Amputee's legacy

Oldham County’s Luckett family
finds success making prosthetics

It started in 1952 with
grandfather’s dream to help others

By Helen E. McKinney
Contributing Writer

LA GRANGE, Ky. (August 2008) – When James H. Luckett lost his right leg below the knee in a rail car accident at age 16, he decided to devote his life to providing quality prosthetic services to others like himself. Since 1952, the Luckett family of Oldham County has continued that dream and turned their business into a lasting tradition that helps patients return to life as they knew it before becoming an amputee.

Tyler and Wayne Luckett

Photo by Helen McKinney

From left, Tyler and Wayne
Luckett operate the family
business in Louisville.

“I see a lot of patients come in riding in a wheelchair. They may feel down on their luck or that their world has collapsed. We get them back on their feet,” said Wayne Luckett, a certified prosthetist and grandson of James H. Luckett.
“My grandfather was my mentor,” said Luckett, a La Grange resident. Luckett has even kept tools he watched his grandfather use to fashion limbs from wood when he was a boy.
His grandfather had been unhappy with the medical treatment he received for his artificial limb. This prompted him to found Falls City Limb & Brace Co., which later changed its name to Louisville Prosthetics. He knew from personal experience that it was extremely important to spend a lot of time with his patients, Luckett said. “Comfort is our goal.”
Luckett said Louisville Prosthetics is different from the competition because it is a family run, family-oriented business. All design, fabrication and fittings are completed on site, which is convenient if a problem should arise. Many patients suffer from vascular disease, motorcycle accidents or diabetes.
Luckett, 45, began working in the business doing small, clean-up jobs when he was in the eighth grade. As he spent more of his summers working in the business, he became more interested in it. Even though he was assigned the menial jobs, “I knew early on exactly what I wanted to do,” he said.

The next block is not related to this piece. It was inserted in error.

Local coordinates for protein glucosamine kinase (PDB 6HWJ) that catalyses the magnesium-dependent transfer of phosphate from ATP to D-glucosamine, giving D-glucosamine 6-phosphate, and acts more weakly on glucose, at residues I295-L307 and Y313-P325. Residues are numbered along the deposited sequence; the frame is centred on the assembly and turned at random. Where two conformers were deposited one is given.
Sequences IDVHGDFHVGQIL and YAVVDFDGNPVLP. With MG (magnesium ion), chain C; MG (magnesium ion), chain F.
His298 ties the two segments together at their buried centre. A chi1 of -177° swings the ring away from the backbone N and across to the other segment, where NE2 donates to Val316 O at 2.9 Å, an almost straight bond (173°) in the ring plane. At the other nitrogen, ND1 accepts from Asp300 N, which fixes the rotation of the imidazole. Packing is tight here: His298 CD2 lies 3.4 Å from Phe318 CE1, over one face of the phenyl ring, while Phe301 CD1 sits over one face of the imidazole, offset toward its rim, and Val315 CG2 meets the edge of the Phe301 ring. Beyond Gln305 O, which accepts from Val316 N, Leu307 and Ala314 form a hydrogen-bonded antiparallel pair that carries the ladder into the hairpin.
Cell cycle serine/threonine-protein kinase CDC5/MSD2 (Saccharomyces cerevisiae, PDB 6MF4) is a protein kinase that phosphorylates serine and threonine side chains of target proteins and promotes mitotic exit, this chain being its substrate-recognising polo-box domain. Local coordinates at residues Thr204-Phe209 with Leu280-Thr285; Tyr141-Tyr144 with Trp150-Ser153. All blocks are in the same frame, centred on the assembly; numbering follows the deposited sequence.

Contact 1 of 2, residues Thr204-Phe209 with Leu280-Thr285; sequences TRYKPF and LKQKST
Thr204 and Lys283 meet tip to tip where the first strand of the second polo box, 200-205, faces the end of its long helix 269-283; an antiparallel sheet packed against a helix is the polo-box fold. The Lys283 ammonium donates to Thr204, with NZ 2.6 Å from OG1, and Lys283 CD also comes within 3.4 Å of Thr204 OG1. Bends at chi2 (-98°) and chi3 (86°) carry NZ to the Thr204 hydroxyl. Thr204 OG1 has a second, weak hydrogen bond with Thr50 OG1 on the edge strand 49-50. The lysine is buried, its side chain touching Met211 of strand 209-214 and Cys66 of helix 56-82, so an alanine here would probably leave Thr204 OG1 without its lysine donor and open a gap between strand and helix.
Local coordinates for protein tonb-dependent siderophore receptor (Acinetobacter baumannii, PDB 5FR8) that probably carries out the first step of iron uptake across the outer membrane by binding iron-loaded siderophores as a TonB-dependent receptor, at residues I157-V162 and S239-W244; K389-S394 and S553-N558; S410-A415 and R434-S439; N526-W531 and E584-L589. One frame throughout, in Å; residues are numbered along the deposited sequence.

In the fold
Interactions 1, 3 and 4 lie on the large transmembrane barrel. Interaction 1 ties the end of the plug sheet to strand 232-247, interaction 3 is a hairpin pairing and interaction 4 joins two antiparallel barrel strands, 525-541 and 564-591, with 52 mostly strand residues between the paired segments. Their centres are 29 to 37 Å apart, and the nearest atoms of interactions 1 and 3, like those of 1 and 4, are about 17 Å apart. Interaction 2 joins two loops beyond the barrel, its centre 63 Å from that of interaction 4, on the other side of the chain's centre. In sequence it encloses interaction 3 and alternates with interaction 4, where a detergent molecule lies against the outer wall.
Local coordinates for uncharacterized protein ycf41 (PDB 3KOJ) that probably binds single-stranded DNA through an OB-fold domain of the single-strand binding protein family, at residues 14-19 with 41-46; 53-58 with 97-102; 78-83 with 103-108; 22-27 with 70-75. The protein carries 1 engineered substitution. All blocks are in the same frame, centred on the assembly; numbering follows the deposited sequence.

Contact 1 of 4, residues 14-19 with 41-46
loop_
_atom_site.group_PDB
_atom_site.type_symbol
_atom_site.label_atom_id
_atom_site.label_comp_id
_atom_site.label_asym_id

Luckett and his two brothers, Bruce and Chris, earned bachelor’s degrees before entering the prosthetic program at Northwestern University Medical School in Chicago. All three siblings completed a one-year medical residency and passed board exams to become highly experienced practitioners.


Photo by Helen McKinney

These are samples of artifical limbs
made by Falls City Limb & Brace Co.

Unlike his eldest son, Wayne, Robert Luckett did not take to the family business as quickly. Robert helped his father around the business in the summer, but years went by and he was in his first year of college at the University of Louisville’s Speed School before deciding this was the career for him.
“Dad was in a bind one summer and asked me if I’d come in and help,” said Robert, a Prospect, Ky., resident. This experience opened his eyes as to what he could do for the rest of his life, and he has been at it full-time since 1960.
“I can’t describe how rewarding it is to help another individual like that,” said Robert. Sons Bruce, Wayne and Chris are in the family business, and his grandson, Tyler, is also contemplating joining the team.
Robert said he prefers to work in the lab, performing the actual fabrication of the prosthetic. “I like the direct contact with the client and meeting their goals.”
Louisville Prosthetics is located close to major hospitals at 742 E. Broadway. Many patients come to feel like extended family because of the care and personal attention they receive.
This makes the road to recovery a little smoother for an amputee, they say. It may take a little extra time for some patients to be back up on their feet, but the end result is very rewarding for the patient as well as the Luckett family.
“Just to see the smile on their face and the mental change of attitude” gives Wayne Luckett the desire to go to work every day. His wife, Laura, is the front office manager, and they also have a daughter, Hannah.
Permanent prosthetic legs have a lifespan of three to seven years, depending upon usage and different factors. Although the legs do not wear out, they may have to be replaced because of changes in a patient’s physical anatomy, such as weight gain or loss.
Services offered by Louisville Prosthetics include partial hand prostheses, swim prostheses, sports prostheses, microprocessor controlled knee units, residual limb shrinkers and clinical evaluations, just to name a few.
There are several stages a patient must go through before receiving a permanent prosthesis. After amputation, a limb shrinker is worn, helping the limb gradually shrink to a conical shape so it will fit more naturally into an artificial limb.
After several months with a temporary prosthesis, a cast is made for a permanent one. This custom-fit prosthesis gives patients the mobility and freedom they once enjoyed and can enjoy again on their own.
The Luckett family’s goal is to provide personalized care that will result in satisfied patient outcome. “We want patients to roll in (in a wheelchair) and walk out,” said Luckett.

• For more information on Louisville Prosthetics, contact the Lucketts at (502) 584-2959 or visit: www.louisvilleprosthetics.com.

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